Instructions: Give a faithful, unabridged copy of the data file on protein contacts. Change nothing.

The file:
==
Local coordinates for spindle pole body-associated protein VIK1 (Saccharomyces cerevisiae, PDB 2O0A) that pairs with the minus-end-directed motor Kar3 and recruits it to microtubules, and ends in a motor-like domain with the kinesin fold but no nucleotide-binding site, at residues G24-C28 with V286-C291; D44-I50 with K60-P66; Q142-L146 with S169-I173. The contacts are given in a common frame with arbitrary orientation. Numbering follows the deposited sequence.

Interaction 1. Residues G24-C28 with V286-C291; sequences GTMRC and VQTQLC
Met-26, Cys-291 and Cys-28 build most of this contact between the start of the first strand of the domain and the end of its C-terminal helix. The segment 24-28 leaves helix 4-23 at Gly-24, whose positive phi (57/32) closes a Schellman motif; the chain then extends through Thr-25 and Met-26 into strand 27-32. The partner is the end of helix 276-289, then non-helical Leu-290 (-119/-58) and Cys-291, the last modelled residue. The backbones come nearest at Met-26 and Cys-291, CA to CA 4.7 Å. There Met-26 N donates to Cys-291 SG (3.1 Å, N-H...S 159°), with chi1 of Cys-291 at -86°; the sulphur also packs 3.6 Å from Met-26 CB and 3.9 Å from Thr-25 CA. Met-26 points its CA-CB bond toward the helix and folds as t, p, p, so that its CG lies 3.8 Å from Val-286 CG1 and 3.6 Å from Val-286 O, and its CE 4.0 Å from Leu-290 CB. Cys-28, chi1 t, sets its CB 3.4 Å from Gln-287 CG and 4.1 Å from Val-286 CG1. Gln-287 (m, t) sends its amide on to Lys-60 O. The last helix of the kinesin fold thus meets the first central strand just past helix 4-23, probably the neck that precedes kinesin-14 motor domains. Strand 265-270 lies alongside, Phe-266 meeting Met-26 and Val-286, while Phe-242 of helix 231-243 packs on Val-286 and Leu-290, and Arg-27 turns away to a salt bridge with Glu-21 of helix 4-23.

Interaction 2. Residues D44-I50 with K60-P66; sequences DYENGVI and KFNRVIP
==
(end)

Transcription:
Local coordinates for spindle pole body-associated protein VIK1 (Saccharomyces cerevisiae, PDB 2O0A) that pairs with the minus-end-directed motor Kar3 and recruits it to microtubules, and ends in a motor-like domain with the kinesin fold but no nucleotide-binding site, at residues G24-C28 with V286-C291; D44-I50 with K60-P66; Q142-L146 with S169-I173. The contacts are given in a common frame with arbitrary orientation. Numbering follows the deposited sequence.

Interaction 1. Residues G24-C28 with V286-C291; sequences GTMRC and VQTQLC
Met-26, Cys-291 and Cys-28 build most of this contact between the start of the first strand of the domain and the end of its C-terminal helix. The segment 24-28 leaves helix 4-23 at Gly-24, whose positive phi (57/32) closes a Schellman motif; the chain then extends through Thr-25 and Met-26 into strand 27-32. The partner is the end of helix 276-289, then non-helical Leu-290 (-119/-58) and Cys-291, the last modelled residue. The backbones come nearest at Met-26 and Cys-291, CA to CA 4.7 Å. There Met-26 N donates to Cys-291 SG (3.1 Å, N-H...S 159°), with chi1 of Cys-291 at -86°; the sulphur also packs 3.6 Å from Met-26 CB and 3.9 Å from Thr-25 CA. Met-26 points its CA-CB bond toward the helix and folds as t, p, p, so that its CG lies 3.8 Å from Val-286 CG1 and 3.6 Å from Val-286 O, and its CE 4.0 Å from Leu-290 CB. Cys-28, chi1 t, sets its CB 3.4 Å from Gln-287 CG and 4.1 Å from Val-286 CG1. Gln-287 (m, t) sends its amide on to Lys-60 O. The last helix of the kinesin fold thus meets the first central strand just past helix 4-23, probably the neck that precedes kinesin-14 motor domains. Strand 265-270 lies alongside, Phe-266 meeting Met-26 and Val-286, while Phe-242 of helix 231-243 packs on Val-286 and Leu-290, and Arg-27 turns away to a salt bridge with Glu-21 of helix 4-23.

Interaction 2. Residues D44-I50 with K60-P66; sequences DYENGVI and KFNRVIP